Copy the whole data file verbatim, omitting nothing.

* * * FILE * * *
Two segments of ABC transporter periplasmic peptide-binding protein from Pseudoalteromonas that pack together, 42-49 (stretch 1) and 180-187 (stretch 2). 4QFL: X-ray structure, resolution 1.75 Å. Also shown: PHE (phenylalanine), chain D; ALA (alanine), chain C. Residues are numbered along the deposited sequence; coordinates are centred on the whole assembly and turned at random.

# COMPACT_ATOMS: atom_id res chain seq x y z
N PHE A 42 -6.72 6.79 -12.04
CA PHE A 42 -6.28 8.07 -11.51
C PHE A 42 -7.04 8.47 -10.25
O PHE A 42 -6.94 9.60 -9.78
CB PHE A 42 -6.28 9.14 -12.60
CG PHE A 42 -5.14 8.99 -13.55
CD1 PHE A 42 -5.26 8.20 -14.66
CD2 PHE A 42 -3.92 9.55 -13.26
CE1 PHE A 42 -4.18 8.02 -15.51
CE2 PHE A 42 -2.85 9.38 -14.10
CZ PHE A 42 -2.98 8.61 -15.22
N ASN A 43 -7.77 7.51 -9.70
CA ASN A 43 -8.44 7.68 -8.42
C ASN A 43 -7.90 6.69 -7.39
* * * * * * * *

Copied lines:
Two segments of ABC transporter periplasmic peptide-binding protein from Pseudoalteromonas that pack together, 42-49 (stretch 1) and 180-187 (stretch 2). 4QFL: X-ray structure, resolution 1.75 Å. Also shown: PHE (phenylalanine), chain D; ALA (alanine), chain C. Residues are numbered along the deposited sequence; coordinates are centred on the whole assembly and turned at random.

# COMPACT_ATOMS: atom_id res chain seq x y z
N PHE A 42 -6.72 6.79 -12.04
CA PHE A 42 -6.28 8.07 -11.51
C PHE A 42 -7.04 8.47 -10.25
O PHE A 42 -6.94 9.60 -9.78
CB PHE A 42 -6.28 9.14 -12.60
CG PHE A 42 -5.14 8.99 -13.55
CD1 PHE A 42 -5.26 8.20 -14.66
CD2 PHE A 42 -3.92 9.55 -13.26
CE1 PHE A 42 -4.18 8.02 -15.51
CE2 PHE A 42 -2.85 9.38 -14.10
CZ PHE A 42 -2.98 8.61 -15.22
N ASN A 43 -7.77 7.51 -9.70
CA ASN A 43 -8.44 7.68 -8.42
C ASN A 43 -7.90 6.69 -7.39